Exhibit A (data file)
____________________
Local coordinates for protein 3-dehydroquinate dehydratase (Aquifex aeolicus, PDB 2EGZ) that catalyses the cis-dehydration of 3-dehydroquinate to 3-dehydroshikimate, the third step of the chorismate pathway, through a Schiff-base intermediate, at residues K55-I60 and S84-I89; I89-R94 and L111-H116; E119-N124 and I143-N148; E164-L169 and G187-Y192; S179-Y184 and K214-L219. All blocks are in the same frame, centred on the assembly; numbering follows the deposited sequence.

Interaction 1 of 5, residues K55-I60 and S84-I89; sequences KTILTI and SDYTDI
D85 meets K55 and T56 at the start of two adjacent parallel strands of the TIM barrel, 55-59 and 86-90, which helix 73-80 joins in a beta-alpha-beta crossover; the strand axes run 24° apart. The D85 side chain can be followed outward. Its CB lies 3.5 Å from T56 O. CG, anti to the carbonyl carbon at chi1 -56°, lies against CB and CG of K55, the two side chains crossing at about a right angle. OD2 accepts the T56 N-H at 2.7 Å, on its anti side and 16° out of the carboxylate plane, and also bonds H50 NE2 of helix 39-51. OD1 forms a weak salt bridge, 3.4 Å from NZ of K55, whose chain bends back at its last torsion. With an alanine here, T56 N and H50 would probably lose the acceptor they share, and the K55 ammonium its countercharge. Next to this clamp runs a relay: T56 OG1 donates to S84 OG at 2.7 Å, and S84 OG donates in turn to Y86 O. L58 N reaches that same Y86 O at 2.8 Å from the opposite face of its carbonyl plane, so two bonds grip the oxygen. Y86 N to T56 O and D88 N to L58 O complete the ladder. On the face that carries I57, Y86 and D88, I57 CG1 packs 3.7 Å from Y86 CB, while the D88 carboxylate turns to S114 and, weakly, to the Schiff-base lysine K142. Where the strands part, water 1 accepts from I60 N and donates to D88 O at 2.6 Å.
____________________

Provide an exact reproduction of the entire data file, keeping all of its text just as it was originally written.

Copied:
Local coordinates for protein 3-dehydroquinate dehydratase (Aquifex aeolicus, PDB 2EGZ) that catalyses the cis-dehydration of 3-dehydroquinate to 3-dehydroshikimate, the third step of the chorismate pathway, through a Schiff-base intermediate, at residues K55-I60 and S84-I89; I89-R94 and L111-H116; E119-N124 and I143-N148; E164-L169 and G187-Y192; S179-Y184 and K214-L219. All blocks are in the same frame, centred on the assembly; numbering follows the deposited sequence.

Interaction 1 of 5, residues K55-I60 and S84-I89; sequences KTILTI and SDYTDI
D85 meets K55 and T56 at the start of two adjacent parallel strands of the TIM barrel, 55-59 and 86-90, which helix 73-80 joins in a beta-alpha-beta crossover; the strand axes run 24° apart. The D85 side chain can be followed outward. Its CB lies 3.5 Å from T56 O. CG, anti to the carbonyl carbon at chi1 -56°, lies against CB and CG of K55, the two side chains crossing at about a right angle. OD2 accepts the T56 N-H at 2.7 Å, on its anti side and 16° out of the carboxylate plane, and also bonds H50 NE2 of helix 39-51. OD1 forms a weak salt bridge, 3.4 Å from NZ of K55, whose chain bends back at its last torsion. With an alanine here, T56 N and H50 would probably lose the acceptor they share, and the K55 ammonium its countercharge. Next to this clamp runs a relay: T56 OG1 donates to S84 OG at 2.7 Å, and S84 OG donates in turn to Y86 O. L58 N reaches that same Y86 O at 2.8 Å from the opposite face of its carbonyl plane, so two bonds grip the oxygen. Y86 N to T56 O and D88 N to L58 O complete the ladder. On the face that carries I57, Y86 and D88, I57 CG1 packs 3.7 Å from Y86 CB, while the D88 carboxylate turns to S114 and, weakly, to the Schiff-base lysine K142. Where the strands part, water 1 accepts from I60 N and donates to D88 O at 2.6 Å.